• Pets can be trained as service animals to help make life with MS more manageable.

Alex O'Connor sometimes can't sleep from the pain caused by her Multiple Sclerosis. O'Connor hates to wake her husband, but she knows she's not alone if pain disturbs her slumber.

"When I'm in pain in the middle of the night, and my spouse is asleep, my dogs are up with me," says O'Connor, 50, of Durham, N.C. "They're a great comfort to me."

"Pets provide an incredible amount of companionship and emotional support" for people with MS.

Is Multiple Sclerosis A Mitochondrial Disease?

The factors that may contribute to the development and progression of Multiple Sclerosis. The precise causal factors of Multiple Sclerosis are unknown. However, it is possible that multiple factors are involved in causing Multiple Sclerosis, including DNA defects in nuclear and mitochondrial genomes, viral infection, hypoxia and oxidative stress, lack of sunlight or sufficient levels of vitamin D, and increased macrophages and lymphocytes in the brain.

Mitochondrial abnormalities in people with Multiple Sclerosis and EAE mouse models. Based on current research, we propose that mitochondrial abnormalities are involved in the development and progression of Multiple Sclerosis, including mitochondrial DNA defects, abnormal mitochondrial gene expression, defective mitochondrial enzyme activities, abnormal or deficient mitochondrial DNA repair mechanisms, and mitochondrial dysfunction. We propose that abnormal mitochondrial dynamics (imbalance in mitochondrial fission and fusion) plays a key role in tissues affected by Multiple Sclerosis. We also propose that mitochondrial abnormalities and mitochondrial energy failure may impact other cellular pathways including increased demyelination and inflammation in neurons and tissues that are affected by Multiple Sclerosis.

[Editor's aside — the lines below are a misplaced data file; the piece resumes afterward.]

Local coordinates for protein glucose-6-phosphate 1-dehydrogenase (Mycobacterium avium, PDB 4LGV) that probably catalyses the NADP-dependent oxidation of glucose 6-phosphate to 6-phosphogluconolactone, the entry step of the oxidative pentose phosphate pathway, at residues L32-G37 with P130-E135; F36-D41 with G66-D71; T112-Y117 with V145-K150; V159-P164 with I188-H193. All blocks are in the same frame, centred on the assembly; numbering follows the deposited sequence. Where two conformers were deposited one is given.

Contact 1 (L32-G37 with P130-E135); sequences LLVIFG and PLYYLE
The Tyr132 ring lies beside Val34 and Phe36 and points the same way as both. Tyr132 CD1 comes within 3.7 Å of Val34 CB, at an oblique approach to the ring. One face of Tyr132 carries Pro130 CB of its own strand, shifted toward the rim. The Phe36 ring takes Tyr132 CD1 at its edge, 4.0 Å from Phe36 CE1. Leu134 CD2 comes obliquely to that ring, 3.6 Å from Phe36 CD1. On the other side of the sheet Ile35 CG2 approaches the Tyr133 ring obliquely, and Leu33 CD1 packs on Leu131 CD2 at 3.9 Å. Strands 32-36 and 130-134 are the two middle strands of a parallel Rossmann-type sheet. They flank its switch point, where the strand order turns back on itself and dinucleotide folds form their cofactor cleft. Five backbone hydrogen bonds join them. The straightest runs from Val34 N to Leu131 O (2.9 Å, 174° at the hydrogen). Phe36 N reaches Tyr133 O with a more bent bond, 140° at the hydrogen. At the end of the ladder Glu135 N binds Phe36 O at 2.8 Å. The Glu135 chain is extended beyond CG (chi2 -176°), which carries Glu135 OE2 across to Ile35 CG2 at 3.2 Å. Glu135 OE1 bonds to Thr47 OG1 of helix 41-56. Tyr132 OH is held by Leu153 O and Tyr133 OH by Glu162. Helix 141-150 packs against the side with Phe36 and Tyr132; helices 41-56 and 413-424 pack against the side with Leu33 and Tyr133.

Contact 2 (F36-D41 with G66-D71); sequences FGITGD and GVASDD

To read this info. in its entirety please visit the following link:

1. Introduction
2. Etiology and pathology of MS
3. Experimental autoimmune encephalitis model of MS
4. Multiple Sclerosis/experimental autoimmune encephalitis is a neurodegenerative disorder
5. Mitochondria dysfunction and ROS as causes of neuronal degeneration in MS
6. Development of therapeutic approaches in MS
7. Conclusions and future directions

Friday, February 27, 2015

Thursday, February 26, 2015

Autoimmune Disorders ~ Mercury In Seafood:

A new study entitled “Mercury Exposure and Antinuclear Antibodies among Females of Reproductive Age in the United States” suggests mercury exposure by seafood may increase the risk of developing autoimmune diseases in women. The study was published in the journal Environmental Health Perspectives.

Autoimmune disorders occur when the body’s immune system attacks and damages its own healthy tissues. Females are at a significantly higher risk to suffer from autoimmune disorders when compared to men, as nine females are affected for every one male. Autoimmune diseases such as Multiple Sclerosis are one of the 10 leading causes of death in women.

Autoimmunity is characterized by the lack of tolerance towards the body’s self-antigens. However, it can exist without clinical symptoms as well, accounting for a pre-clinical immune dysregulation. One of the factors associated with immune dysregulation is exposure to mercury, with mice studies supporting immunotoxic effects caused by mercury exposure (organic and inorganic forms).